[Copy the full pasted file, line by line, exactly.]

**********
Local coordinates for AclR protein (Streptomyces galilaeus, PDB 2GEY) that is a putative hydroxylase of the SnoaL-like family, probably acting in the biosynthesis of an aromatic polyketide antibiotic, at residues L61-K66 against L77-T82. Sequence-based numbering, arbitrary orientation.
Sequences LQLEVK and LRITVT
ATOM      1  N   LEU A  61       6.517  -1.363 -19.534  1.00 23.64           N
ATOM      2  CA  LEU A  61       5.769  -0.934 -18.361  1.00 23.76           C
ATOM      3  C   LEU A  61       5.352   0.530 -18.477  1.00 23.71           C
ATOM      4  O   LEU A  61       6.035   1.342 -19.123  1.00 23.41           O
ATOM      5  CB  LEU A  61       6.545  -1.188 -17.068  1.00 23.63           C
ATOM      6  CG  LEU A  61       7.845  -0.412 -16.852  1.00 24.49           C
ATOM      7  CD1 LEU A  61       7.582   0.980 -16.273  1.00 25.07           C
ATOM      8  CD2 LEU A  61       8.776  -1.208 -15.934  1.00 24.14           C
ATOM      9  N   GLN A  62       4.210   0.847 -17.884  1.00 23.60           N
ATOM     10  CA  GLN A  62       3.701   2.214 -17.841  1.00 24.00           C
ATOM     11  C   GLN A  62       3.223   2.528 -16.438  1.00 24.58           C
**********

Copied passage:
Local coordinates for AclR protein (Streptomyces galilaeus, PDB 2GEY) that is a putative hydroxylase of the SnoaL-like family, probably acting in the biosynthesis of an aromatic polyketide antibiotic, at residues L61-K66 against L77-T82. Sequence-based numbering, arbitrary orientation.
Sequences LQLEVK and LRITVT
ATOM      1  N   LEU A  61       6.517  -1.363 -19.534  1.00 23.64           N
ATOM      2  CA  LEU A  61       5.769  -0.934 -18.361  1.00 23.76           C
ATOM      3  C   LEU A  61       5.352   0.530 -18.477  1.00 23.71           C
ATOM      4  O   LEU A  61       6.035   1.342 -19.123  1.00 23.41           O
ATOM      5  CB  LEU A  61       6.545  -1.188 -17.068  1.00 23.63           C
ATOM      6  CG  LEU A  61       7.845  -0.412 -16.852  1.00 24.49           C
ATOM      7  CD1 LEU A  61       7.582   0.980 -16.273  1.00 25.07           C
ATOM      8  CD2 LEU A  61       8.776  -1.208 -15.934  1.00 24.14           C
ATOM      9  N   GLN A  62       4.210   0.847 -17.884  1.00 23.60           N
ATOM     10  CA  GLN A  62       3.701   2.214 -17.841  1.00 24.00           C
ATOM     11  C   GLN A  62       3.223   2.528 -16.438  1.00 24.58           C